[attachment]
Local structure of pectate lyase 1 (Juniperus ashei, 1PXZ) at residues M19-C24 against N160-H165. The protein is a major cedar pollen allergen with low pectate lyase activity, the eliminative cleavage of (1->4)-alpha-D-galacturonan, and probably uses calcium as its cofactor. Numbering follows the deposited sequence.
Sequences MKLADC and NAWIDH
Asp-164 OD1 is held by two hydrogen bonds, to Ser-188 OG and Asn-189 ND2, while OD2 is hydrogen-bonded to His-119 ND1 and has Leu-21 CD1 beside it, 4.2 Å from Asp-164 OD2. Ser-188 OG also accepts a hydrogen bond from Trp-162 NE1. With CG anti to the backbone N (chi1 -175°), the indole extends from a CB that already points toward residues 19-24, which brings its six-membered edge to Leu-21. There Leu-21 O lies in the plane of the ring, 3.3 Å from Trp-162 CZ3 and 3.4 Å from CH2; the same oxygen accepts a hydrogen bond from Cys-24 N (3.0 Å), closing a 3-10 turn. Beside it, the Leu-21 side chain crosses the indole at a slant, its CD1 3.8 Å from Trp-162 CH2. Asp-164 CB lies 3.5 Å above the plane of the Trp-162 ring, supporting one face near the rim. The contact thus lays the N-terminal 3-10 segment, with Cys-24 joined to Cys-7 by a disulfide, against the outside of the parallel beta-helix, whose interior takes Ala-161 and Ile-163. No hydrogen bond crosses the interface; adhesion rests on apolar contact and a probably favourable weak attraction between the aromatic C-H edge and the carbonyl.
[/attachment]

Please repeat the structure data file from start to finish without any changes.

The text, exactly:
Local structure of pectate lyase 1 (Juniperus ashei, 1PXZ) at residues M19-C24 against N160-H165. The protein is a major cedar pollen allergen with low pectate lyase activity, the eliminative cleavage of (1->4)-alpha-D-galacturonan, and probably uses calcium as its cofactor. Numbering follows the deposited sequence.
Sequences MKLADC and NAWIDH
Asp-164 OD1 is held by two hydrogen bonds, to Ser-188 OG and Asn-189 ND2, while OD2 is hydrogen-bonded to His-119 ND1 and has Leu-21 CD1 beside it, 4.2 Å from Asp-164 OD2. Ser-188 OG also accepts a hydrogen bond from Trp-162 NE1. With CG anti to the backbone N (chi1 -175°), the indole extends from a CB that already points toward residues 19-24, which brings its six-membered edge to Leu-21. There Leu-21 O lies in the plane of the ring, 3.3 Å from Trp-162 CZ3 and 3.4 Å from CH2; the same oxygen accepts a hydrogen bond from Cys-24 N (3.0 Å), closing a 3-10 turn. Beside it, the Leu-21 side chain crosses the indole at a slant, its CD1 3.8 Å from Trp-162 CH2. Asp-164 CB lies 3.5 Å above the plane of the Trp-162 ring, supporting one face near the rim. The contact thus lays the N-terminal 3-10 segment, with Cys-24 joined to Cys-7 by a disulfide, against the outside of the parallel beta-helix, whose interior takes Ala-161 and Ile-163. No hydrogen bond crosses the interface; adhesion rests on apolar contact and a probably favourable weak attraction between the aromatic C-H edge and the carbonyl.